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*nix Thread, Ubuntu:Shut down application at a set time in Technical; Ive used scheduled tasks to start an application at a set time(in this case gimp), what would I need to ...
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    JJonas's Avatar
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    Ubuntu:Shut down application at a set time

    Ive used scheduled tasks to start an application at a set time(in this case gimp), what would I need to do to automatically shut down an application at another set time?

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    JJonas's Avatar
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    I guess what im after is a command line to close a running application. I am aware of kill but that is probably not the way to do it.

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    powdarrmonkey's Avatar
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    Kill is the way to go; you can pass it a parameter to say how gentle you want it to be (man kill, look at the signals section).

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    JJonas (30th November 2009)

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    JJonas's Avatar
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    so I guess I do

    kill stop process-id

    I know I can find the process-id for my running application under system monitor..processes but the process-id is going to change each time I run an application. How could I use kill to automatically close an app for example gimp without looking up its process-id first?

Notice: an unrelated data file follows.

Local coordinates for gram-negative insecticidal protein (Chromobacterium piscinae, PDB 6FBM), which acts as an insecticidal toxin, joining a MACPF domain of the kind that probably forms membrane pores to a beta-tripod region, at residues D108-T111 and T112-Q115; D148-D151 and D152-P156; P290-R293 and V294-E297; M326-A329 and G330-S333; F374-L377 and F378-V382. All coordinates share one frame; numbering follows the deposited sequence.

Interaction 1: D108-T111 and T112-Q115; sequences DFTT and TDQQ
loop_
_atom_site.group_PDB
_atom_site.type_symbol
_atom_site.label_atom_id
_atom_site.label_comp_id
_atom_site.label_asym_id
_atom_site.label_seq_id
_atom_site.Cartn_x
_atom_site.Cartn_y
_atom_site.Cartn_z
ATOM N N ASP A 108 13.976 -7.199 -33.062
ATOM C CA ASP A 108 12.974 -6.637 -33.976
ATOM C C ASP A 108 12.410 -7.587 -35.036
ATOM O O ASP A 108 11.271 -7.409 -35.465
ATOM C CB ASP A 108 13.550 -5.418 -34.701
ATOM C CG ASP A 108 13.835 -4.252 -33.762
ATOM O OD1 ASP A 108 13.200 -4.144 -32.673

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    you can use the killall command, and don't need to lookup PID's

    How to use the killall command -- by The Linux Information Project (LINFO)

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    I find pkill useful for stopping non-responsive programs. Guess you're not bothered about saving if the'yre shutting down anyhow,

    How about "pkill -9 gimp" You might need to pass it as a sudo command though. Tested here and it worked, Gimp just closed. No loss in system stability.

    If you want to check the process name try

    ps -u username

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    killall -s QUIT gimp


    thats working for me

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    llawwehttam's Avatar
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    Quote Originally Posted by TwoZeroAlpha View Post

    How about "pkill -9 gimp" You might need to pass it as a sudo command though.
    You won't have to pass it throught sudo as long as the process your killing is running as the same username as the script.

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    Use killall and the "at" daemon. As root, ensure that atd is running ("ps ax | grep atd"). Then you can type something like:

    at 23:17

    You'll get a > prompt (iirc). You can type as many commands as you like here, pressing return at the end of each one. I tend to prepare these in advance and cut/paste since I find the backspace and arrow keys don't work well at the "at" prompt.

    killall -9 someprogram

    Press return. You could also do something like

    poweroff

    to shut down the whole PC at that time.

    Press Ctrl-D to get to your usual prompt. Type "atq" to see the list of at jobs waiting to be run, and "atrm <jobnum>" to get rid of any you don't want.

    HTH

    --
    Simon

    BTW: I am a bad person and tend to be logged in as root. Whether or not you run your "at" commands as yourself or the root user depends on the amount of damage you're prepared to risk, but for me it's never been an issue.

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